Kendall at 928.777.1518 to apply for membership. For teens, grades
December 15–Assemble graham cracker houses for the upcoming
kids’ Cookie House Decorating event.
January 19–Get assignments and make final preparations for the
upcoming children’s Victorian Tea Party.
February 16–Show some love for your library! Create activities for
children and teens to help celebrate library lovers’ month!
Let’s Talk Titles: Influential Books
hat books are read by the brainy, successful or the just plain
famous? Is there a common thread, or pattern among them? Do
they match the reading lists of the rest of us library enthusiasts? Here’s a
quick little glimpse at just that kind of trivia. Enjoy.
Albert Einstein wrote and spoke of a book he claimed was very
influential to his life. It is titled A Treatise of Human Nature: Being an
Attempt to Introduce the Experimental Method of Reasoning into Moral
Subjects. Written by Scottish philosopher David Hume and published
in 1738, Einstein claimed he had read it just before coming up with his
relativity theories, and that the book had helped him formulate his ideas.
J. K. Rowling, the author of the Harry Potter books, lists Emma by
Jane Austen at the top of her list for life-altering books. She once said,
while talking about her own writing, “I can never, and will never, do it
anywhere near as well as Austen did in Emma.”
Interestingly, three contemporary musicians all claim the same book
as their favorites. Will Smith, Madonna and Pharrell Williams point
to The Alchemist by Paulo Coelho. Expressions like “life-changing,”
“epiphany” and “profound-impact” have been used to describe the effect
this material has had on these celebrity readers lives.
215 East Goodwin St.
Hours (until December 31):
Mon, Fri, Sat: 9 a.m.-5 p.m.
Tue, Thu: 9 a.m.-9 p.m.
Wed: 1-9 p.m.
Sun: 1-5 p.m.
Hours (after January 2):
Mon, Fri, Sat: 9 a.m.-5 p.m.
Tue, Wed, Thu: 9 a.m.-8 p.m.
Sunday Closed
Rowle P. Simmons
Community Center
Prescott Public Library Locations and Hours
Book Drops Emptied daily, except Sunday
Fire Station 71, 333 White Spar Rd.
(not available after 1/1/16)
Fire Station 75, 315 Lee Blvd.
(not available after 1/1/16)
Fry’s, 3198 Willow Creek Rd.
Fry’s, 950 Fair St.
Goodwill Store & Donation Center, 1375 Iron
Springs Rd. (not available after 1/1/16)
Prescott Public Library Downtown, 215 East
Goodwin St. Drive by book drops in alley and
Lower Level parking lot
1280 East Rosser St.
Book Drop
Book Pick Up (not available after 1/1/16)
The Roundup
Cult legend and actor, James Dean, had a favorite book which he
originally read in high school. It was The Little Prince by Antoine de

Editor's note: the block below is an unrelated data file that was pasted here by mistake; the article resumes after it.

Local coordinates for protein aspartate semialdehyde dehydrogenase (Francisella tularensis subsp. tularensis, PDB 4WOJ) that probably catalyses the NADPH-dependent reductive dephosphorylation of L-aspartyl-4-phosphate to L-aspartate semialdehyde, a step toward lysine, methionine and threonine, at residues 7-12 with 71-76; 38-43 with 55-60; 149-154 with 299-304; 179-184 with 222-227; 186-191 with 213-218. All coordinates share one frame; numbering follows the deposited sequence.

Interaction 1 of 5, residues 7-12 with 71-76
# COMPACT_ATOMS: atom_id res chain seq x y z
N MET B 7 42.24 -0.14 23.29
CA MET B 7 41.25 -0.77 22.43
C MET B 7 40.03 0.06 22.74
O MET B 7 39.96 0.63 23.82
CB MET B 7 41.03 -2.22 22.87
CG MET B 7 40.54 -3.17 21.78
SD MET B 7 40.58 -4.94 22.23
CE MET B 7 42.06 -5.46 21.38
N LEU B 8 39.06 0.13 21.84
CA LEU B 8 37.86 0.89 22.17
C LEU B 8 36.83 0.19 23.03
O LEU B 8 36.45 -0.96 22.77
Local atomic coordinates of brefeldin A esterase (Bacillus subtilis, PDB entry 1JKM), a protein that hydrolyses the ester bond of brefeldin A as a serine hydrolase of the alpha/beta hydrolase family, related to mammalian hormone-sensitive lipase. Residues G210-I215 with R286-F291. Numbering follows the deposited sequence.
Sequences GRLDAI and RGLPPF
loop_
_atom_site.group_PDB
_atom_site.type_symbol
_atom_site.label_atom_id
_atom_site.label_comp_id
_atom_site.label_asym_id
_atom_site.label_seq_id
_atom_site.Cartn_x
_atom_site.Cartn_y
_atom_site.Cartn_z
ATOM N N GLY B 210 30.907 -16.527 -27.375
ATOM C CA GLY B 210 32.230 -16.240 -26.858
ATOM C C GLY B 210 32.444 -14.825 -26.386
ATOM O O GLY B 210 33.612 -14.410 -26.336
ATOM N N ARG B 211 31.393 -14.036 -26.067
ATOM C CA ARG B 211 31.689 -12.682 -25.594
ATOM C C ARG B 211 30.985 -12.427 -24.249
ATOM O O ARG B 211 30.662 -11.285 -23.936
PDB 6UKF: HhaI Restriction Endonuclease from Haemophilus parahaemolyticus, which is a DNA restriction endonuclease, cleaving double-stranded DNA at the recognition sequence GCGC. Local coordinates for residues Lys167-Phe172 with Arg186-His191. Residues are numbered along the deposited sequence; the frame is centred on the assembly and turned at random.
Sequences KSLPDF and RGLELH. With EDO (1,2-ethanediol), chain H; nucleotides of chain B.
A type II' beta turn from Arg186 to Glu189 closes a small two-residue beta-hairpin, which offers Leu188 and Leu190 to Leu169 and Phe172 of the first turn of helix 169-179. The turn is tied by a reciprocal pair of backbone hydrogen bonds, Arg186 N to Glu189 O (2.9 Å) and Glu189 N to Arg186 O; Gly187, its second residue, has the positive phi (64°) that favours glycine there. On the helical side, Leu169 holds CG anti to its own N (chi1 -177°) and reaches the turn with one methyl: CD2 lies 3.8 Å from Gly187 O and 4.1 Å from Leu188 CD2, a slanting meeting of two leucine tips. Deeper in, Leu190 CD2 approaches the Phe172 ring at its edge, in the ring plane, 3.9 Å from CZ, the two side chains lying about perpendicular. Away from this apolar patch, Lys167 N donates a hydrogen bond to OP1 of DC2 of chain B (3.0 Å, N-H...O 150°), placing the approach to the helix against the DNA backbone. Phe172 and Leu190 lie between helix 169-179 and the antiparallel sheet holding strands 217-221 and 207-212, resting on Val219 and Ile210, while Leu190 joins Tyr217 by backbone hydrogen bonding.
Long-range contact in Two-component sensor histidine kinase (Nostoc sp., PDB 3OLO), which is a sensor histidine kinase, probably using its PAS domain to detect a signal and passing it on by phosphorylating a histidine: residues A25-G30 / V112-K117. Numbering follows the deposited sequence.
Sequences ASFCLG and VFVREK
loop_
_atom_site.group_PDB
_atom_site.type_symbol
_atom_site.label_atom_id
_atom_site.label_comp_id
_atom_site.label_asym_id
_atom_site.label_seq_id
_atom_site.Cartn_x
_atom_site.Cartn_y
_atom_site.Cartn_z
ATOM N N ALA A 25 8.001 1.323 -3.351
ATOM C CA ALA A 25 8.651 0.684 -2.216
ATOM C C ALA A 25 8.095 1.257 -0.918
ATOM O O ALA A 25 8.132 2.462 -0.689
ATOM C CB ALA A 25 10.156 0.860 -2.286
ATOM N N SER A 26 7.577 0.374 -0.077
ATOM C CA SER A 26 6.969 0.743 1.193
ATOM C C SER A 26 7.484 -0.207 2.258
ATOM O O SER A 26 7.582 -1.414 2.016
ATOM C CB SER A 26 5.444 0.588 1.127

Saint-Exupery. One line from the book, which Dean quoted often,
graces the memorial plaque posted on Highway 46 E where he died. It
says: “What is essential is invisible to the eye.”
Actor, director, and Yale graduate (where she studied literature), Jodie
Foster, touts a love affair with the book Song of Solomon by Toni
Morrison. Foster has said she finds Morrison’s voice to be the “most
deeply poetic” in all of American fiction.
Bill Gates has listed several books that he looks to as opinion altering,
like The Man Who Fed the World by Leon Hesser, but The Better Angels
of Our Nature: Why Violence Has Declined by cognitive scientist Steven
Pinker “struck a chord” with him. In one interview he relayed that “it is
one of the most important books I’ve ever read.”
Elon Musk, founder of Space X and Tesla Motors claims to have been
an avid reader as a child consuming the books of J. R. R. Tolkien
regularly. Among his eclectic list of materials he holds most dear are Ben
Franklin: An American Life by Walter Isaacson and Hitchhikers’ Guide to
the Galaxy by Douglas Adams.
Winter 2015/16 Library Closures
Thursday, December 24, 2015: Christmas Eve,
Library Closes at 5 p.m.
Friday, December 25, 2015: Christmas Day
Thursday, December 31, 2015: New Year’s Eve,
Library Closes at 5 p.m.
Friday, January 1, 2016: New Year’s Day
Monday, January 18, 2016: Martin Luther King Jr. Day
Monday, February 15, 2016: President’s Day
Winter 2015/16
Friends of the
Prescott Public Library
215 E. Goodwin St.
Prescott, Arizona 86303
The Roundup • Winter 2015/16
L ibrary !
Friends of the Prescott Public Library Giving
The Roundup
Published by the Friends of the Library and
the Prescott Public Library.
Claudette Simpson
Roger Saft
Library Staff
Joseph Davidson
Downtown Library Hours:
PhoneEmail address
Gift Amount: $ _________________
Your gift of $10 or more makes you a Friend of the library.
Thank you for your generous support!
Send to: Friends of the Prescott Public Library • 215 East Goodwin Street • Prescott AZ 86303
Contributions to the Friends of the Prescott Public Library and to the Prescott Public Library are
tax-deductible to the full extent of the law.
(Beginning January 1)
Monday, Friday & Saturday
9 a.m.–5 p.m.
Tuesday, Wednesday & Thursday
9 a.m.–8 p.m.
Telecirc renewals by phone: